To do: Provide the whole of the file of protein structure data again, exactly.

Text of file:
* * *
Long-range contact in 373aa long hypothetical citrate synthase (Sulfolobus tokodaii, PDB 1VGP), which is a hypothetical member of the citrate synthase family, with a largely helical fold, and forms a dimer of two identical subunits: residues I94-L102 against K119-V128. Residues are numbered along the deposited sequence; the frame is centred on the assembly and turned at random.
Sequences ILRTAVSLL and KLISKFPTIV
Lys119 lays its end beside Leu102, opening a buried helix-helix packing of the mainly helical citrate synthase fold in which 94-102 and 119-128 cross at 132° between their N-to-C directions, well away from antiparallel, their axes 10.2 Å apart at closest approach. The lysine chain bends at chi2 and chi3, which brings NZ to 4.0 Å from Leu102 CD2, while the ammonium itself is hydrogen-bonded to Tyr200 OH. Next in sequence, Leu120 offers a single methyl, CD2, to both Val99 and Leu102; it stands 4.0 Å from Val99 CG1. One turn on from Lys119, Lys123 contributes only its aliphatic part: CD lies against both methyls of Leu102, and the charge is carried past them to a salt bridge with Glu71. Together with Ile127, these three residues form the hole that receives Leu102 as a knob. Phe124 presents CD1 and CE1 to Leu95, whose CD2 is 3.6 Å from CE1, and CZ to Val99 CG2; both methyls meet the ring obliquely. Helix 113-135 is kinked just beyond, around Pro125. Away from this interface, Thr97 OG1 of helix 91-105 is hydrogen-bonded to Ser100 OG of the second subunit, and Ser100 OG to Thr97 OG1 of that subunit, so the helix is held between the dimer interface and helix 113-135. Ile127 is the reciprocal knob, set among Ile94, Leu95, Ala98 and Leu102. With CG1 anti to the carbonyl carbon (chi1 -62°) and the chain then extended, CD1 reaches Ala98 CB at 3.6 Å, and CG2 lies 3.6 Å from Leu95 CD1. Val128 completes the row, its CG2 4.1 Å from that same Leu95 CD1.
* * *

Long-range contact in 373aa long hypothetical citrate synthase (Sulfolobus tokodaii, PDB 1VGP), which is a hypothetical member of the citrate synthase family, with a largely helical fold, and forms a dimer of two identical subunits: residues I94-L102 against K119-V128. Residues are numbered along the deposited sequence; the frame is centred on the assembly and turned at random.
Sequences ILRTAVSLL and KLISKFPTIV
Lys119 lays its end beside Leu102, opening a buried helix-helix packing of the mainly helical citrate synthase fold in which 94-102 and 119-128 cross at 132° between their N-to-C directions, well away from antiparallel, their axes 10.2 Å apart at closest approach. The lysine chain bends at chi2 and chi3, which brings NZ to 4.0 Å from Leu102 CD2, while the ammonium itself is hydrogen-bonded to Tyr200 OH. Next in sequence, Leu120 offers a single methyl, CD2, to both Val99 and Leu102; it stands 4.0 Å from Val99 CG1. One turn on from Lys119, Lys123 contributes only its aliphatic part: CD lies against both methyls of Leu102, and the charge is carried past them to a salt bridge with Glu71. Together with Ile127, these three residues form the hole that receives Leu102 as a knob. Phe124 presents CD1 and CE1 to Leu95, whose CD2 is 3.6 Å from CE1, and CZ to Val99 CG2; both methyls meet the ring obliquely. Helix 113-135 is kinked just beyond, around Pro125. Away from this interface, Thr97 OG1 of helix 91-105 is hydrogen-bonded to Ser100 OG of the second subunit, and Ser100 OG to Thr97 OG1 of that subunit, so the helix is held between the dimer interface and helix 113-135. Ile127 is the reciprocal knob, set among Ile94, Leu95, Ala98 and Leu102. With CG1 anti to the carbonyl carbon (chi1 -62°) and the chain then extended, CD1 reaches Ala98 CB at 3.6 Å, and CG2 lies 3.6 Å from Leu95 CD1. Val128 completes the row, its CG2 4.1 Å from that same Leu95 CD1.